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BlueRibbon Coalition


Anti-recreation activists in California have long pushed State and Federal agencies to manage Inventoried Roadless Areas as "non-motorized." At recent meetings where BRC members and staff were in attendance, several of these activists have suggested that the 2001 Clinton Roadless Rule actually precludes all active management, such as trail maintenance, of OHV use in Roadless Areas.

We have come to expect this sort of thing from California's brand of anti-recreation extremist groups. However, BRC is much more concerned about reports of U.S. Forest Service personnel in opposition to proposed route maintenance in certain Roadless Areas. While we have not been able to verify or confirm the accuracy of these reports, we thought it important to issue a Land Use Advisory to all of our members in California and other states.

The 2001 Roadless Rule (a.k.a. Clinton Roadless Rule) DOES NOT prohibit or even discourage Off Highway Vehicle use, or prohibit the management, maintenance, mapping or marking of OHV systems in Inventoried Roadless Areas in any way whatsoever. The text of the "Clinton Roadless Rule" clearly allows for vehicle travel along classified roads and trails designated for vehicle use. 36 C.F.R. 294.11 & 12 (2001) (repealed).

Indeed, some of the very same anti-recreation groups who are pushing to close Roadless Areas to motors have actually made the correct interpretation of the Clinton Rule in legal papers they have filed, stating:

"the [2001 or Clinton] Roadless Rule, even if reinstated, would pose no threat to these groups' [specifically, Cal4WD, UFWDA, ACSA and BlueRibbon] interests in off-road vehicle recreation. The rule does not prohibit off-road motorized travel in inventoried roadless areas of the National Forest System, nor does it close a single trail used by off-road vehicle enthusiasts."

This reference was made in a brief opposing OHV groups' intervention into one of the many ongoing roadless cases. These same papers further clarify that;

"even if the [2001 or Clinton] Roadless Rule is reinstated by this [ND Cal] Court as plaintiffs request, it will not prohibit a single person's off-road vehicle use or close a single off-road vehicle trail as alleged by the Off-Road Vehicle Groups' declarants." Id. at 5 (emphasis added).

BRC has made this document (Brief in Opposition to Intervention by The Wilderness Society et al (Doc. No. 79, filed March 7, 2006) in Case No CV-05-3508 (ND Cal)) available for your use and reference: 3-7-06.pdf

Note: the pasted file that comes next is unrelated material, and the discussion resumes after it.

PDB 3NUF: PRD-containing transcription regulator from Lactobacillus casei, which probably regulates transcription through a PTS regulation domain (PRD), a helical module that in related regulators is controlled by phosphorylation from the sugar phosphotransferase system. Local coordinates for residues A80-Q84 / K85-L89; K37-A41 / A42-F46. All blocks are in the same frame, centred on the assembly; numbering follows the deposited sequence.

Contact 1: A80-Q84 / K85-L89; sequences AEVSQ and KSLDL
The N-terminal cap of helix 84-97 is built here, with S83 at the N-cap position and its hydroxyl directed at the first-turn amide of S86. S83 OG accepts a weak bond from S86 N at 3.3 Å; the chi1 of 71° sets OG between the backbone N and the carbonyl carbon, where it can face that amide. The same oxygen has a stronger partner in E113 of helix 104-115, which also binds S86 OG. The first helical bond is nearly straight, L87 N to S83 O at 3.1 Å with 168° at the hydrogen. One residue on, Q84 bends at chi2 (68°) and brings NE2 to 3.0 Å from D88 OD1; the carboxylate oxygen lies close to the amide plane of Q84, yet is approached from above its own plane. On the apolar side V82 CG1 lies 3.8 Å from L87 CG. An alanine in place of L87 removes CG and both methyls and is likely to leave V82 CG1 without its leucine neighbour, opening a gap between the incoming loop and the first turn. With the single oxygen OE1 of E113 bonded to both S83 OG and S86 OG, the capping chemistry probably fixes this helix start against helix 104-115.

If you are participating in Travel Management planning and any Forest Service staff, contractor, employee or representative of any State agency suggests that the Clinton Roadless rule would preclude management or designation of OHV use in Roadless Areas, please immediately contact BRC at the number below.

If you are attending any of the public meetings scheduled in the next few months, and any staff or volunteer of any anti-recreation group suggests the Clinton Roadless Rule prohibits managing OHV use in Roadless Areas, please feel free to refer them to the above-cited papers filed by the Wilderness Society and dozens of other groups in the Roadless litigation.

To learn more about the ongoing Travel Management process in California or other states, visit BRC's public lands webpage at: To receive updates and notices of public meetings, subscribe to BRC's Action Alert list:

Need additional information, contact the BlueRibbon Office if you would like to receive a PDF file containing the entire copy of these papers, which include further amplification and additional citations to authority on these points and correct interpretation of the 2001 Roadless Rule.

About BlueRibbon Coalition
The BlueRibbon Coalition is a national recreation group that champions responsible use of public and private lands, and encourages individual environmental stewardship. It represents over 10,000 individual members and 1,200 organization and business members, for a combined total of over 600,000 recreationists nationwide. 1-800-258-3742 -

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